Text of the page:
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Originally published: Tuesday, 8/5/2003

Mother's persistence pays off

By Terrence Dopp

Carole McDonnell never expected the attention she has received lately. She would have preferred not to have it.

After her daughter, Margaret "Maggie" McDonnell, was killed by a fatigued driver six years ago, the Washington Township resident made a choice. She chose to fight back.

"Another family is never going to have to go through this. This was a grave injustice," she said Monday in a brief telephone interview.

"If you are awake for 24 hours and you kill someone on the road, there is going to be a hefty price to pay."

Gov. James E. McGreevey is scheduled to sign "Maggie's Law" today, a law cracking down on fatigued drivers. Passage of the bill followed an intense lobbying effort by McDonnell and several lawmakers.

Her efforts to criminalize fatigued driving have put Carole McDonnell's face in the national media and set off a debate well beyond New Jersey's borders.

Margaret "Maggie" McDonnell, 20, was killed six years ago when a driver functioning on 30 consecutive hours without sleep crossed the dividing line along a Camden County road and hit Maggie's car.

Driver Michael E. Coleman walked away from the July 2, 1997, crash with a $200 fine.

Under present laws, investigators are often powerless to press charges against fatigued drivers involved in auto accidents. Prosecutors generally lodge careless driving charges, carrying a penalty of no more than $200 and two insurance liability points.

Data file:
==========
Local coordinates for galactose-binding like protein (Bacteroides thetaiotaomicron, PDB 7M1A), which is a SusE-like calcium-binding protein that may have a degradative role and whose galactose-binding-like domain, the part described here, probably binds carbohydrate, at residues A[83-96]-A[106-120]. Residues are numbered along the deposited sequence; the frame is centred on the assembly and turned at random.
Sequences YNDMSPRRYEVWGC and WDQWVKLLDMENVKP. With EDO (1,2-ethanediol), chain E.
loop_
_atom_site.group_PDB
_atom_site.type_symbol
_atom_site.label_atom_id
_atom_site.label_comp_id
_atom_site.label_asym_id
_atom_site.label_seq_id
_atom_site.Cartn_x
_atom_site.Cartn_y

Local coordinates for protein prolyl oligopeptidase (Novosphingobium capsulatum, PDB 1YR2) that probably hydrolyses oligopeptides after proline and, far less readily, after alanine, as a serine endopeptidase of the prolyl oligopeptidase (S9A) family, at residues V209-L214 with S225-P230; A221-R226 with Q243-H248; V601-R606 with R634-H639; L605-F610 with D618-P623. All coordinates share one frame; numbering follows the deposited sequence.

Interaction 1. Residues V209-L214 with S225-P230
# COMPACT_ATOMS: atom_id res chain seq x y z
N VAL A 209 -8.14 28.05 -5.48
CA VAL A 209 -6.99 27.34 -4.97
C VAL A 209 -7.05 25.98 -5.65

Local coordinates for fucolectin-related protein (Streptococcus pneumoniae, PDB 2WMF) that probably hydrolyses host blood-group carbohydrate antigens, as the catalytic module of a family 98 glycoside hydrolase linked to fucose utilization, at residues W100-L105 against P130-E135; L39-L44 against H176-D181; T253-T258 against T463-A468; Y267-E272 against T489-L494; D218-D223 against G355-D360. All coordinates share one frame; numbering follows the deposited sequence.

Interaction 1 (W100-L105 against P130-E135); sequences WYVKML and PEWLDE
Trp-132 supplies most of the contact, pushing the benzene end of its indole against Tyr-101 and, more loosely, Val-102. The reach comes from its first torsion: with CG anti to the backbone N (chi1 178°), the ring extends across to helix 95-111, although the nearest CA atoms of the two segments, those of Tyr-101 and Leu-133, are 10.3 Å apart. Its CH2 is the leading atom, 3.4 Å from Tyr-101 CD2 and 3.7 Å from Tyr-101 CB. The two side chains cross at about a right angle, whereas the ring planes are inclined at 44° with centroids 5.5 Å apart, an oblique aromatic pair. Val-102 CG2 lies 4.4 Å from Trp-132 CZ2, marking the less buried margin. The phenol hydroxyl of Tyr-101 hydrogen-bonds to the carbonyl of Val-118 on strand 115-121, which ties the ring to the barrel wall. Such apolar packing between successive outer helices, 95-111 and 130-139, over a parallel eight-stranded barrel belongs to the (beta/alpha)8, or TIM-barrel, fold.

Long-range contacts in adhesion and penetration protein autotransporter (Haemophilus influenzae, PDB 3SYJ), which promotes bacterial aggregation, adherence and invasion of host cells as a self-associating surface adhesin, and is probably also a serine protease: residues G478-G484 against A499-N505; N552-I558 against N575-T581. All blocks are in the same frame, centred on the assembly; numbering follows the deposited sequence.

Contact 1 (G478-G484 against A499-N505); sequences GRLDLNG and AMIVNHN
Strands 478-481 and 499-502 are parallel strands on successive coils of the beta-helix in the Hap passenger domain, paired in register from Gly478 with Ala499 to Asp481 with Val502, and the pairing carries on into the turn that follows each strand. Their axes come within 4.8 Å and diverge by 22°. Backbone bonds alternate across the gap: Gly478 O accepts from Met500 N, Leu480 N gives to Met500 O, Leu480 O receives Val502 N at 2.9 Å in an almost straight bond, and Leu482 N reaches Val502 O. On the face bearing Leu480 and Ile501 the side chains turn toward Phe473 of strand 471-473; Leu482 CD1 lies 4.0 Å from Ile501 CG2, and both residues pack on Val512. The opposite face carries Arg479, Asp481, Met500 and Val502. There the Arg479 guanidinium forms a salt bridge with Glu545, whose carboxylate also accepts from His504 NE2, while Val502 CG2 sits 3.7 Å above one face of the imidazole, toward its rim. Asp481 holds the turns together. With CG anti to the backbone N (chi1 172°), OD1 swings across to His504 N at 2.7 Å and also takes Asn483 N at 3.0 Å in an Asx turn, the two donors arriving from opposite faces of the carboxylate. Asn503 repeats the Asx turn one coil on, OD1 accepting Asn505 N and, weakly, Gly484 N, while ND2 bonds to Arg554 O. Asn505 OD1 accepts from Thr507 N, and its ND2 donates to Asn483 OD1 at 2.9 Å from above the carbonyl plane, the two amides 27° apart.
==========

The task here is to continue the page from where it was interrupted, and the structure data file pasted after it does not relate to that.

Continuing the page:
The new law permits prosecutors to lodge vehicular homicide charges against anyone responsible for a fatal crash following a period of 30 hours or more without sleep. The second-degree crime is punishable by up to 10 years in prison and a $100,000 fine. Sens. George Geist, R-Gloucester, and Stephen Sweeney, D-West Deptford, ushered the increased penalties through the Legislature.

Under the measure, exact penalties would be determined by the severity of the accident.

According to the AAA Mid-Atlantic Regional Office, 24 hours without sleep has an effect similar to a blood-alcohol level of .10 percent, the legal limit for drunk driving in New Jersey.

Currently, New Jersey laws on driving while fatigued pertain only to truckers, not automobile drivers.

"When you consider that it can be just as serious as driving while intoxicated, it was a serious loophole," said Micah Rasmussen, spokesman for McGreevey. "We should be getting serious on all forms of driver distraction."